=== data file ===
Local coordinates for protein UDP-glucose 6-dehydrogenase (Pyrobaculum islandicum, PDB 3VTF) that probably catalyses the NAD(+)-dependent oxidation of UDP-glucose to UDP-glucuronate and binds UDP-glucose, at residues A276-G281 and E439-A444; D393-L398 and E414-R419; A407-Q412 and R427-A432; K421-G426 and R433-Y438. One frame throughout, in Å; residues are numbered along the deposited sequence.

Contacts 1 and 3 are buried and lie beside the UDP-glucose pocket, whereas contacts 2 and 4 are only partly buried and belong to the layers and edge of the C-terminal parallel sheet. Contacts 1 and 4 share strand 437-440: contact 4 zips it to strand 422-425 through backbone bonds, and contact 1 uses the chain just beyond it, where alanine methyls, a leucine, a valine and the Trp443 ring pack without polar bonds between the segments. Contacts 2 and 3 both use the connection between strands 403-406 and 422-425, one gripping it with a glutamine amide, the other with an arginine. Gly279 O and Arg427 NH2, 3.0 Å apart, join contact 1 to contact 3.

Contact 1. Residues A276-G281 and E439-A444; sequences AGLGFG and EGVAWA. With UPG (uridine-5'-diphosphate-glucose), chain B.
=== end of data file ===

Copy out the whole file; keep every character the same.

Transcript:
Local coordinates for protein UDP-glucose 6-dehydrogenase (Pyrobaculum islandicum, PDB 3VTF) that probably catalyses the NAD(+)-dependent oxidation of UDP-glucose to UDP-glucuronate and binds UDP-glucose, at residues A276-G281 and E439-A444; D393-L398 and E414-R419; A407-Q412 and R427-A432; K421-G426 and R433-Y438. One frame throughout, in Å; residues are numbered along the deposited sequence.

Contacts 1 and 3 are buried and lie beside the UDP-glucose pocket, whereas contacts 2 and 4 are only partly buried and belong to the layers and edge of the C-terminal parallel sheet. Contacts 1 and 4 share strand 437-440: contact 4 zips it to strand 422-425 through backbone bonds, and contact 1 uses the chain just beyond it, where alanine methyls, a leucine, a valine and the Trp443 ring pack without polar bonds between the segments. Contacts 2 and 3 both use the connection between strands 403-406 and 422-425, one gripping it with a glutamine amide, the other with an arginine. Gly279 O and Arg427 NH2, 3.0 Å apart, join contact 1 to contact 3.

Contact 1. Residues A276-G281 and E439-A444; sequences AGLGFG and EGVAWA. With UPG (uridine-5'-diphosphate-glucose), chain B.